Supreme Court: Habeas corpus is terror detainees’ right

WASHINGTON – The Supreme Court rebuked the Bush administration yesterday for a third time for its handling of the rights of terrorism detainees held at Guantánamo Bay, Cuba, saying those in custody there have a constitutional right to challenge their captivity in federal courts.

By a 5-4 vote that brought strongly worded and remorseful dissents from the court’s conservative justices, the majority held that an alternative procedure designed by the administration and Congress was inadequate to ensure that the detainees, some of whom have been imprisoned for six years without a hearing, receive their day in court.

“The laws and Constitution are designed to survive, and remain in force, in extraordinary times,” Justice Anthony Kennedy wrote. “Liberty and security can be reconciled; and in our system they are reconciled within the framework of the law.”

Justice Antonin Scalia took the unusual step of summarizing his dissent from the bench, calling the court’s decision a “self-invited … incursion into military affairs,” and was even stronger in a written dissent in which he was joined by Chief Justice John G. Roberts Jr. and justices Clarence Thomas and Samuel A. Alito Jr. “America is at war with radical Islamists,” Scalia wrote, adding that the decision “will almost certainly cause more Americans to be killed.”

June 10, 2008

Consumers Can Have Paint Tested For Lead

Filed under: Uncategorized — expressyoureself @ 11:48 am

Presented by House To Home Inspections.

There are do-it-yourself kits available. However, the U.S. Consumer Product Safety Commission has not evaluated any of these kits. One home test kit uses sodium sulfide solution. This procedure requires you to place a drop of sodium sulfide solution on a paint chip. The paint chip slowly turns darker if lead is present. There are problems with this test, however. Other metals may cause false positive results, and resins in the paint may prevent the sulfide from causing the paint chip to change color. Thus, the presence of lead may not be correctly indicated. In addition the darkening may be detected only on very light-colored paint. Professional testing is available from professional home inspectors in many areas.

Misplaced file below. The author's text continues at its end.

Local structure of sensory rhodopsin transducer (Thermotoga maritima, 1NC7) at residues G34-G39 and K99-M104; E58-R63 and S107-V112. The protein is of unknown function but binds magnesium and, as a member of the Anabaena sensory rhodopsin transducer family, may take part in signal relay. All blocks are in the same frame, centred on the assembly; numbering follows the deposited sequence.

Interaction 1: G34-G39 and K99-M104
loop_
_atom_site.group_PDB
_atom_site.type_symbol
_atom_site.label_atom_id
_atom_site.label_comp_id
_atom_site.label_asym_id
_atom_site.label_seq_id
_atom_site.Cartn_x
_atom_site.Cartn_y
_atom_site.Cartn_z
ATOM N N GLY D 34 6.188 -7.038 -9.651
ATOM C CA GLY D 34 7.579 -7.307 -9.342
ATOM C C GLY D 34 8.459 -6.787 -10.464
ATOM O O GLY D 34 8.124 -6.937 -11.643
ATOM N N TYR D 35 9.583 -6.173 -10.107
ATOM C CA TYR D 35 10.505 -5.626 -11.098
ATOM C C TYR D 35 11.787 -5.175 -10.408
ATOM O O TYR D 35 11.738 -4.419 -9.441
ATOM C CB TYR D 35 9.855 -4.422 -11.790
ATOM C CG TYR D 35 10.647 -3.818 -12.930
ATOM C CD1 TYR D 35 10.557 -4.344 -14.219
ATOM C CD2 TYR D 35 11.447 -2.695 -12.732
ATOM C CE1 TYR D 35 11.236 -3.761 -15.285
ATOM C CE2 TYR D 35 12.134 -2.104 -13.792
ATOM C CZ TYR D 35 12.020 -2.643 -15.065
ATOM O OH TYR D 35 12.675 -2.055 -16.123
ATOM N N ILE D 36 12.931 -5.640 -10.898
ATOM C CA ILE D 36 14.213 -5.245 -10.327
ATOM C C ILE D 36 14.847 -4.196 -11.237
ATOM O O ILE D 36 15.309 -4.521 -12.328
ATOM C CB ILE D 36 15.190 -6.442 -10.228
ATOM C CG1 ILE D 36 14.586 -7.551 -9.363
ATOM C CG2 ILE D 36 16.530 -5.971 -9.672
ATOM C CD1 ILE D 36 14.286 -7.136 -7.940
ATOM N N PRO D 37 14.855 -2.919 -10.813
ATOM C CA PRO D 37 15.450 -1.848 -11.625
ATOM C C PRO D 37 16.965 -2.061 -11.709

Another in-home test requires a trained professional who can operate the equipment safely. This test uses X-ray fluorescence to determine if the paint contains lead. Although the test can be done in your home, it should be done only by professionals trained by the equipment manufacturer or who have passed a state or local government training course such as the Bellbrook Ohio home inspectors, since the equipment contains radioactive materials. In addition, in some tests, the method has not been reliable.
Consumers may choose to have a testing laboratory test a paint sample for lead. Lab testing is considered more reliable than other methods. Lab tests may cost from $20 to $50 per sample. More information about home inspection can be found at the Ohio Certified Home Inspections site.

June 8, 2008

French Open

Filed under: Latest — Tags: , — expressyoureself @ 6:38 am

Ana Ivanovic said the success that she and fellow Serbs Jelena Jankovic and Novak Djokovic have enjoyed helped inspire her to French Open glory.

Courtesy: BBCSPORTS

Ivanovic, who becomes world number one on Monday, beat Jankovic in the last four, while semi-finalist Djokovic won the Australian Open in January.

“Going into today’s final I thought of Novak’s victory earlier this year,” said Ivanovic.

“And I thought, ‘Why not? I can win a title as well.'”

She added: “It’s something that will motivate us and I’m sure he will also reach his goal of being number one one day. He has great potential.